Arizona Basketball

Throwback Thursday: My reunion with Jason Terry four years ago




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Twelve years passed when I saw Jason Terry for the first time since covering him and the Arizona basketball program for The Arizona Daily Star.

I ran into him when I covered the 2011 NBA Summer League in Las Vegas. When he first saw me, it was like we were back in McKale after an Arizona victory and I was interviewing him by his locker. Time stood still. His memory of me was as fresh as ever, which surprised me with how far he’s gone with a long NBA career.

“Hey! What’s up?!” he shouted to me when he first saw me at the Cox Pavilion in Las Vegas. He then gave me a hand shake and a hug.

I looked around and saw John Thompson and Nancy Lieberman behind me. They caught Terry’s eye first but Terry acknowledged me after seeing me. Terry’s all about his roots and he knew me through the three years I covered the team and also followed them in the 1997 exhibition tour of Australia.

On that trip to Down Under, I remember Terry, who like the rest of the Wildcats were not fond of Australia, saying on the team bus, “Man, I don’t know what I’d do if I have to play (professionally) here.” He never had to worry about that since his NBA career started in 1999, when freshman wing player Stanley Johnson was only 3.


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Jason Terry celebrates after Arizona wins the 1997 national championship (click on photo to access video)

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Jason Terry proclaims UA has advanced to four Final Fours in a video released by the Arizona athletic department

Jason Terry proclaims Arizona has advanced to four Final Fours in a video released by the Arizona athletic department


Bennett Davison talks about what Terry stirred up the night before the 1997 NCAA title.
Brett Hansen, former Arizona basketball media relations specialist, offers special stories about Terry, including a touching one about what Terry did for his son.
Jim Rosborough recalls a funny story about Terry in his first road trip as freshman with the Wildcats in 1995.
A.J. Bramlett gets a good laugh over Terry’s superstitions after all of these years.
Steve Rivera, a longtime sports writer in Tucson, labels Terry as one of his best interview subjects


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Thompson, the legendary former Georgetown coach, leaned forward in his chair at the Cox Pavilion to capture Terry’s attention and flashed that genuine smile as he shook Terry’s hand. Lieberman, one of the greatest women’s basketball players in history, grabbed Terry’s arm and asked incredulously, “What are you doing here?”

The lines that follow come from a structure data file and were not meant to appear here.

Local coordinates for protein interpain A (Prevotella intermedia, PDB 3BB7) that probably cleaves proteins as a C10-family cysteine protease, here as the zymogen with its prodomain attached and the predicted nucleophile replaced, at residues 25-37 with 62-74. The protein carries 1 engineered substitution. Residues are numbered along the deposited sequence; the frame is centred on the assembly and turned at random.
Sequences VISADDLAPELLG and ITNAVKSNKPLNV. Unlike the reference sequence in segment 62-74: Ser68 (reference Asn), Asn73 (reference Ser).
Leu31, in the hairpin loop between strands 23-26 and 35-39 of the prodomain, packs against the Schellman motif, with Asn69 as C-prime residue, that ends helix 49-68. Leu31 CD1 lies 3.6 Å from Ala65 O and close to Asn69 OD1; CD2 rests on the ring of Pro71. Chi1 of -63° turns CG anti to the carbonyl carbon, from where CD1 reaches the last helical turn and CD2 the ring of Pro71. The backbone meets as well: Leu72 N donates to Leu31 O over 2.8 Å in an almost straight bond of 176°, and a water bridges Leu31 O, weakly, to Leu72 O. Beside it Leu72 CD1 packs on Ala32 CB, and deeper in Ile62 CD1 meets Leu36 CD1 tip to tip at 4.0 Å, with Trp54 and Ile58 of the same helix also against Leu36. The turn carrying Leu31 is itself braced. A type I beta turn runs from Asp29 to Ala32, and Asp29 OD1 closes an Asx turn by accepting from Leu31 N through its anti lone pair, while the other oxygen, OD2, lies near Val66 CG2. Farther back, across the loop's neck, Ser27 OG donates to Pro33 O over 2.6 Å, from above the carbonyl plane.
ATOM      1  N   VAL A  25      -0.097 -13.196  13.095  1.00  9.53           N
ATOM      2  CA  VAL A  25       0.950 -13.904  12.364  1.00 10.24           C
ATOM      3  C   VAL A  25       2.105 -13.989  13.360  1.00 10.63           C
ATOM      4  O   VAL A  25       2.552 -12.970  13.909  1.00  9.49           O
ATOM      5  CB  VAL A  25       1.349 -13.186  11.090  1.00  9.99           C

The answer to that question describes Terry in a nutshell: He cares about winning. He could have been on a pleasure cruise, or at a nearby casino in Las Vegas. Instead, he took a seat behind Dallas’ bench during the summer league game on a Saturday night and shouted out instruction as if he was a coach.

Terry at that time told me he wanted to coach, hopefully at Arizona. He said he showed up to the summer league game to “evaluate talent”.

“God-willing, I’ll play about (two) more years (until he is 40) and then I will ride off into the sunset,” Terry told me. “What I’ve been doing lately is I’ve turned to (coaching) an AAU program … You know, coaching kids and being out in the community that’s something I love to do and that’s something I’ll probably do in the future.”

Terry told me his native Seattle will always be his home and Tucson is second. He spent his longest time in Dallas (eight seasons) and became drawn to that community before leaving to Boston, New Jersey, Sacramento and now Houston.

His bond to Tucson strengthened with him fulfilling a pledge to his mother, Andrea Cheatham, by earning his degree in general studies from Arizona last spring. He told me he wanted to coach at his alma mater some day.

“I watch their program,” he said of Arizona. “I’m great with recruiting. I have an edge in that department. You know, just coming back, making that part of my legacy. I will always be a Wildcat at heart. You know, I’m a Lute (Olson) disciple.”

Terry has the distinction of being the last point guard to have an NBA career in Arizona’s storied Point Guard U. tradition.

“Yeah, there are a couple of kids (Jason Gardner and Mustafa Shakur) who should have made it and it didn’t work out,” he said. “It’s an honor for me. Hopefully one day my jersey will be up in the rafters. I don’t know when. It would be a tremendous honor.

“Every day I’m blessed. I look at all that I’ve been able to accomplish after playing at the University of Arizona. … A national championship, leading my team my senior year … doing a lot of great things and being the No. 10 draft pick (in the first round). I’m living the dream.”

I asked him, “You don’t still sleep in your uniform the night before a game still do you?”

“Nah, I wear the opposing team’s shorts to bed,” he said. “My wife kills me. But I’m still superstitious.”

Why is that, to keep your mind on the game?

“Just trying to stay focused, yes sir.” publisher, writer and editor Javier Morales is a former Arizona Press Club award winner. He has also written articles for Bleacher Report and Lindy’s College Sports.


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